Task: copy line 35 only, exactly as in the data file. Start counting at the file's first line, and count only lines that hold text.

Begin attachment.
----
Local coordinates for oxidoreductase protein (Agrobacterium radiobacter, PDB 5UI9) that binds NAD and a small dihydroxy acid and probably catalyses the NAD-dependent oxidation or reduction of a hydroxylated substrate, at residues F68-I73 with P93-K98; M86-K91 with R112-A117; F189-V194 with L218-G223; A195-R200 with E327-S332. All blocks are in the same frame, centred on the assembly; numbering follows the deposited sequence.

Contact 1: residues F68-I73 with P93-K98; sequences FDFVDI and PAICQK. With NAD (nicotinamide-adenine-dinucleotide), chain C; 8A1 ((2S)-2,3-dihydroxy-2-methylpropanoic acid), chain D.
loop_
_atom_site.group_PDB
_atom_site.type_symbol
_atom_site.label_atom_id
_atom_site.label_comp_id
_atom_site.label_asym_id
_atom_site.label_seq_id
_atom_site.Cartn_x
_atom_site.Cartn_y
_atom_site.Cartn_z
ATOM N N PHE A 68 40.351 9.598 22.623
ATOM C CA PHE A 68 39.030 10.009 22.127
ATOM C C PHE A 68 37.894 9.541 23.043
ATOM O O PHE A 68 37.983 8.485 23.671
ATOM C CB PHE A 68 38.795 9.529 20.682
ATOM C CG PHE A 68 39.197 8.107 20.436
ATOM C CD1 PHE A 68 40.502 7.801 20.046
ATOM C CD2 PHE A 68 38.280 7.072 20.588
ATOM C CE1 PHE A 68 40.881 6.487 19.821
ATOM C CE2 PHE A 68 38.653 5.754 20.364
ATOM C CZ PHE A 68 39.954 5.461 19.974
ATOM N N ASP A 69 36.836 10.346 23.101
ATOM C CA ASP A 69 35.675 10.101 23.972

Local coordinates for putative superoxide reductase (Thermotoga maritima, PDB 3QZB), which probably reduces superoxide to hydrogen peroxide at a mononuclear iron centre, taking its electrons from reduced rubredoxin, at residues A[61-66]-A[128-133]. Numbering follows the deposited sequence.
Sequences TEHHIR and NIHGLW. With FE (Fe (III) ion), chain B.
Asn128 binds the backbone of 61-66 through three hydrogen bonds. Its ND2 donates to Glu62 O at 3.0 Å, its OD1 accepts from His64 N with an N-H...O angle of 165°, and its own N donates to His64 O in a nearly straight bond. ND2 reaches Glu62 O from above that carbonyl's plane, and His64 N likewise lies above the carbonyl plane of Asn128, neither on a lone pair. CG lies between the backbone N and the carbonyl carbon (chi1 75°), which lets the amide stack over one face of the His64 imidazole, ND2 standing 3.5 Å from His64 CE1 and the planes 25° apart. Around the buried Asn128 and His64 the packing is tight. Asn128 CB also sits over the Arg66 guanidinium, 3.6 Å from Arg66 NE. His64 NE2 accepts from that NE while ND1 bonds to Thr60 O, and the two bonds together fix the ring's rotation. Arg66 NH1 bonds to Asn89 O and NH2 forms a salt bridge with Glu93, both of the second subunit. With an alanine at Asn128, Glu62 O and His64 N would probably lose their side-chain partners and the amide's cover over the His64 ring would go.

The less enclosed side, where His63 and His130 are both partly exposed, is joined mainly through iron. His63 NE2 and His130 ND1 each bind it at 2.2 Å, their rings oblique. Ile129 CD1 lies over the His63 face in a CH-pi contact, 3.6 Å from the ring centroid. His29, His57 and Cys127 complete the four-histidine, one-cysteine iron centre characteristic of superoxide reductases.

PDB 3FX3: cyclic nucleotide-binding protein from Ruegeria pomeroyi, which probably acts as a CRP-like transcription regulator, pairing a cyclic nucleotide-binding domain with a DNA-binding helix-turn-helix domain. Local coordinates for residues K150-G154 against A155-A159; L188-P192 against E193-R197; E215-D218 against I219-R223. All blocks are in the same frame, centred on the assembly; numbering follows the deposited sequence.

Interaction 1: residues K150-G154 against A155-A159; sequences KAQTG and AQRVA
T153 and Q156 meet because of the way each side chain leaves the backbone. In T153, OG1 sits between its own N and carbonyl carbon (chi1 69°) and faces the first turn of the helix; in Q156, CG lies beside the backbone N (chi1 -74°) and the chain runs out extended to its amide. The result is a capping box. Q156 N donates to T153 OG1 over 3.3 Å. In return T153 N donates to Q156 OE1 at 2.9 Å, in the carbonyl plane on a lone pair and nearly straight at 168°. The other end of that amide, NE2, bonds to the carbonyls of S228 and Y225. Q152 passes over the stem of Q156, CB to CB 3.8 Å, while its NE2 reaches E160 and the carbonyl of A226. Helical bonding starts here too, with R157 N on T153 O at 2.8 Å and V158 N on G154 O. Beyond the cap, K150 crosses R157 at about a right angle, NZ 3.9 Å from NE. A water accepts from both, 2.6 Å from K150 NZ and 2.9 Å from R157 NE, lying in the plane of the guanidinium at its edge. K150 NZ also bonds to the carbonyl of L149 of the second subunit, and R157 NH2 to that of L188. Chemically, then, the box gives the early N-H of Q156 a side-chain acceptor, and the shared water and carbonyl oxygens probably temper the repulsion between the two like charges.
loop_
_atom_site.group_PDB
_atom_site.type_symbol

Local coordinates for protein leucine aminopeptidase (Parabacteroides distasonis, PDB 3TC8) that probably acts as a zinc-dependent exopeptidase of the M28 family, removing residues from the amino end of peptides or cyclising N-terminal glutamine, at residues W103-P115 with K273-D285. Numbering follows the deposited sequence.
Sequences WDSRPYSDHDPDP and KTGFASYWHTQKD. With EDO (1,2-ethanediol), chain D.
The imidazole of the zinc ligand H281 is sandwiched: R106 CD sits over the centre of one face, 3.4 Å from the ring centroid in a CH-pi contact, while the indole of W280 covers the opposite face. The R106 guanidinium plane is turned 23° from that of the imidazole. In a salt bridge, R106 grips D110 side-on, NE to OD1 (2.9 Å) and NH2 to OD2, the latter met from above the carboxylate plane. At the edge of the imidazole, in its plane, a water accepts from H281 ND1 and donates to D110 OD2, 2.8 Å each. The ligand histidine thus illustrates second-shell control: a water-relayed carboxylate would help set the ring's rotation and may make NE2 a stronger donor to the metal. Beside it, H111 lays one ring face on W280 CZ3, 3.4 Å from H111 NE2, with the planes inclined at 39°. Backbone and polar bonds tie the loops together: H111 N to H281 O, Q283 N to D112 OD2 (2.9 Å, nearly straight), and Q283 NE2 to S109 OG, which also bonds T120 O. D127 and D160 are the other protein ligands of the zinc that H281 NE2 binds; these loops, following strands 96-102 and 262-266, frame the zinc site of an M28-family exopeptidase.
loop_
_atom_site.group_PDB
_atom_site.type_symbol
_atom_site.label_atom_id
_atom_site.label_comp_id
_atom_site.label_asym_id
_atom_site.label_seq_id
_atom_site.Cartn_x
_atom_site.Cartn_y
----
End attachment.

_atom_site.type_symbol